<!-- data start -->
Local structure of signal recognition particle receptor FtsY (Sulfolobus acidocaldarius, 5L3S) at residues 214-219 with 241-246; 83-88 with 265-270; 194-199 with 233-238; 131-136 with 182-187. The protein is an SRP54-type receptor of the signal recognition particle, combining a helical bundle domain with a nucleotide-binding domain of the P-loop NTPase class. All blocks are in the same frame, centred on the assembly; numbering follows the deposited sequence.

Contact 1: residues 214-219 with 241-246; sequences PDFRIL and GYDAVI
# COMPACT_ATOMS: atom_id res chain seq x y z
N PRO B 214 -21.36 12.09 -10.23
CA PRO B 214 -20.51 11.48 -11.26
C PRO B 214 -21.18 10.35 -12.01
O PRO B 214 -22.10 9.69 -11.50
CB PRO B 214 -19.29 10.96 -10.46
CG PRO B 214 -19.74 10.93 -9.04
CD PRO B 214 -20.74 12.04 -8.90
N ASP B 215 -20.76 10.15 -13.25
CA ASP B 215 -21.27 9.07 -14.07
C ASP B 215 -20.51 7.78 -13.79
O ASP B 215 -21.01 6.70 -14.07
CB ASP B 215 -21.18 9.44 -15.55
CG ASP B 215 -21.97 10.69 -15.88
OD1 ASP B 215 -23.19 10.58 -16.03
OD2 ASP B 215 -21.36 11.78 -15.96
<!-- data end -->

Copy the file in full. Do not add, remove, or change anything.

Local structure of signal recognition particle receptor FtsY (Sulfolobus acidocaldarius, 5L3S) at residues 214-219 with 241-246; 83-88 with 265-270; 194-199 with 233-238; 131-136 with 182-187. The protein is an SRP54-type receptor of the signal recognition particle, combining a helical bundle domain with a nucleotide-binding domain of the P-loop NTPase class. All blocks are in the same frame, centred on the assembly; numbering follows the deposited sequence.

Contact 1: residues 214-219 with 241-246; sequences PDFRIL and GYDAVI
# COMPACT_ATOMS: atom_id res chain seq x y z
N PRO B 214 -21.36 12.09 -10.23
CA PRO B 214 -20.51 11.48 -11.26
C PRO B 214 -21.18 10.35 -12.01
O PRO B 214 -22.10 9.69 -11.50
CB PRO B 214 -19.29 10.96 -10.46
CG PRO B 214 -19.74 10.93 -9.04
CD PRO B 214 -20.74 12.04 -8.90
N ASP B 215 -20.76 10.15 -13.25
CA ASP B 215 -21.27 9.07 -14.07
C ASP B 215 -20.51 7.78 -13.79
O ASP B 215 -21.01 6.70 -14.07
CB ASP B 215 -21.18 9.44 -15.55
CG ASP B 215 -21.97 10.69 -15.88
OD1 ASP B 215 -23.19 10.58 -16.03
OD2 ASP B 215 -21.36 11.78 -15.96